- Head Coach: Mick Cronin (1st Season) | Overall: 0-0
- Last Season: 17-15 (8-10) | Post-Season: None
- Pac-12 Preseason Poll: 8th (148 Points)
- Tyger Campbell (Guard - RS Freshman)
- Prince Ali (Guard - RS Senior)
- Jules Bernard (Guard - Sophomore)
- Cody Riley (Forward - RS Sophomore)
- Shareef O’Neal (Forward - RS Freshman)
The expectations for coaches simply can’t be higher then they are at UCLA.
Former head coach Steve Alford took the Bruins to three Sweet Sixteens in his first five seasons. Halfway through year six in Westwood, he was gone.
Ben Howland lasted ten years in the City of Angels, but even his three consecutive trips to the Final Four wouldn’t help the school see past their “what have you done for me lately?” mentality.
And there was also Steve Lavin, whose charismatic charm and much heralded recruiting prowess was perfect for Los Angeles, that lost his position after one 10-win campaign, following a tenure that boasted five trips to the Sweet Sixteen and an Elite Eight drop-in.
So why would anyone take the role with the Bruins to simply battle under the weight of all that pressure?
For a coach like Mick Cronin, the former Cincinnati program director whose L.A. ties don’t stretch far beyond his Netflix subscription, it’s all for the challenge of turning around one of the hallowed institutions in all of college basketball.
The surprise hire of Cronin by UCLA sent shock-waves through the college basketball landscape, as the Cincinnati native had never coached outside the Ohio Valley region and his teams are known for their hard-nosed and antagonistic personalities. Cronin recruits blue-collar talents, not five-star NBA prospects as is UCLA’s trademark, and morphs them into all-league selections, not lottery picks. He’s the opposite of everything about the bright lights and finesse nature of the Bruins program.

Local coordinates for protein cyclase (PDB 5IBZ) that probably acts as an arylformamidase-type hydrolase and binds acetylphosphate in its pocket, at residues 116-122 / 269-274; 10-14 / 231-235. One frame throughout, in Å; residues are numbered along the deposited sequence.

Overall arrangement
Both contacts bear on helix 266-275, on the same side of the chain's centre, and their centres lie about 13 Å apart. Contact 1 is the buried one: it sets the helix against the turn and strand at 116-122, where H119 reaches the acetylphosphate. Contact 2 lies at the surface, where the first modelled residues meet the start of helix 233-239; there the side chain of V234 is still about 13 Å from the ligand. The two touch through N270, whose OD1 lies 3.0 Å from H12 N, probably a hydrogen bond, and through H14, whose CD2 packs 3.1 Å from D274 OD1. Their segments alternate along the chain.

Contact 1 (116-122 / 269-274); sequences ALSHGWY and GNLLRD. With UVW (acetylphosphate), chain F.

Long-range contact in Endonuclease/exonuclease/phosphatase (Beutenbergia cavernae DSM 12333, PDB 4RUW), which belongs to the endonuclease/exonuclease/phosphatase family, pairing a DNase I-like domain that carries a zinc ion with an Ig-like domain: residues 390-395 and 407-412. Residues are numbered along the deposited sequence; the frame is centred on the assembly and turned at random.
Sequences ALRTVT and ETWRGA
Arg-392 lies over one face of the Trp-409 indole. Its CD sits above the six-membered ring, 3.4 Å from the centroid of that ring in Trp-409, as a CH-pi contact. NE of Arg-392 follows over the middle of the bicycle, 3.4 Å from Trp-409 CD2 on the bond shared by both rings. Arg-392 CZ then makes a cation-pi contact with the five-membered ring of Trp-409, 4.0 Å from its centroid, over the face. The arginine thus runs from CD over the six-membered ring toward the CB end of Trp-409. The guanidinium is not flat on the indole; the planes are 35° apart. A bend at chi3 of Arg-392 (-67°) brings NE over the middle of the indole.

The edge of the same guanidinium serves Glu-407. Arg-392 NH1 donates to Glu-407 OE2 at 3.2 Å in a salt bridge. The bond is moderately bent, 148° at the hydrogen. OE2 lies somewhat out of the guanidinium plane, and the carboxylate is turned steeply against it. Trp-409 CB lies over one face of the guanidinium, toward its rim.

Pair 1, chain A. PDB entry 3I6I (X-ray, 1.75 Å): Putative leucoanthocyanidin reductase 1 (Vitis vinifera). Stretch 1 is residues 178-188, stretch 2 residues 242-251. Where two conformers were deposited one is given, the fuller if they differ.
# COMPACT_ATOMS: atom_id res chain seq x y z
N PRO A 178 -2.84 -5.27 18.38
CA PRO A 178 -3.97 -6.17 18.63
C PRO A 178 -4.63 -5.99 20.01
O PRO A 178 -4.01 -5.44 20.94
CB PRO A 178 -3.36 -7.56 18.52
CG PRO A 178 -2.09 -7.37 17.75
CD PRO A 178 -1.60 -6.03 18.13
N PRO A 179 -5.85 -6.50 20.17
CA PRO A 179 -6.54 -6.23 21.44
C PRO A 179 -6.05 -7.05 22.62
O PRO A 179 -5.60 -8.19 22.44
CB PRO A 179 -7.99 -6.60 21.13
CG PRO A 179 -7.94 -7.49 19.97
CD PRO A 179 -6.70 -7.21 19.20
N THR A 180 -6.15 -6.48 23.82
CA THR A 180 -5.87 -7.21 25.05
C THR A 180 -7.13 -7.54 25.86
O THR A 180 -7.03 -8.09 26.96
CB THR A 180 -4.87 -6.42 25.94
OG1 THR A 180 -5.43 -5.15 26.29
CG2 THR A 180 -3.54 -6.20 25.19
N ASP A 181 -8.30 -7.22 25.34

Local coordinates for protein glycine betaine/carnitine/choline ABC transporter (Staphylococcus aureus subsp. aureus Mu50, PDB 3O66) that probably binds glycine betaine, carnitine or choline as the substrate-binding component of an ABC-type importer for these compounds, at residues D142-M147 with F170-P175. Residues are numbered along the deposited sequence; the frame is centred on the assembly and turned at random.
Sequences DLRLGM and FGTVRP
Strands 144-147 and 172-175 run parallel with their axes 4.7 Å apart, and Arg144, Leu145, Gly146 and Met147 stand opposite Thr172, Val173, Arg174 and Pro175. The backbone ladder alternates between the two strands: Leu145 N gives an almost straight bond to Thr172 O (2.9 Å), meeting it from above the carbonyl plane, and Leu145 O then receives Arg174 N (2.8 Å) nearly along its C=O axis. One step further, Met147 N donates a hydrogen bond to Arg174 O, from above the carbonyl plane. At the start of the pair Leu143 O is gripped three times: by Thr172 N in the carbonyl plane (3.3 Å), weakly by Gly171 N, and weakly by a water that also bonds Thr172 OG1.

And maybe that’s why him being named to the position is just crazy enough to work.
However, it will take more than a deep dosage of hard-earned Midwestern values to get the Bruins headed in the right direction. It’ll take a hard and stern rebooting of a UCLA roster, that has limitless talent, yet a wealth of chemistry issues alike.
The return of big man Shareef O’Neal and point guard Tyger Campbell to the roster after missing their freshmen campaigns due to medical issues may help with building a nucleus not structured simply around one-and-done options. O’Neal and Campbell were both highly regarded prospects coming out of high school in the 2018 class, that could’ve changed the Bruins fortunes last year if healthy.
UCLA will also look towards some veteran returners in steady glue guy Prince Ali (9.6 PPG) and oversized wing Chris Smith (6.3 PPG) to help ease into a new culture. It’ll be the success of these talents that bring along a likeable sophomore quarter that includes Jules Bernard (7.6 PPG), Cody Riley (5.5 PPG), David Singleton (5.2 PPG) and Jalen Hill (4.3 PPG) and some inspiring freshmen that Cronin managed to bring to town in wing players Jaime Jaquez and Jake Kyman.
Yet overall, to grow from last season’s 17-15 mark that featured a losing record in league play, the Bruins will need to be quick to adapt to Cronin’s new outlook for the program. Otherwise, it could be another long season in Westwood as yet another one of college basketball’s blue-blood programs struggles to restore itself to it’s once past glory.
Four Non-Conference Games To Watch
- 11/25 v. BYU* (Maui Jim Maui Invitational)
- 11/26 v. Kansas/Chaminade* (Maui Jim Maui Invitational)
- 12/14 at Notre Dame
- 12/21 v. North Carolina* (CBS Sports Classic)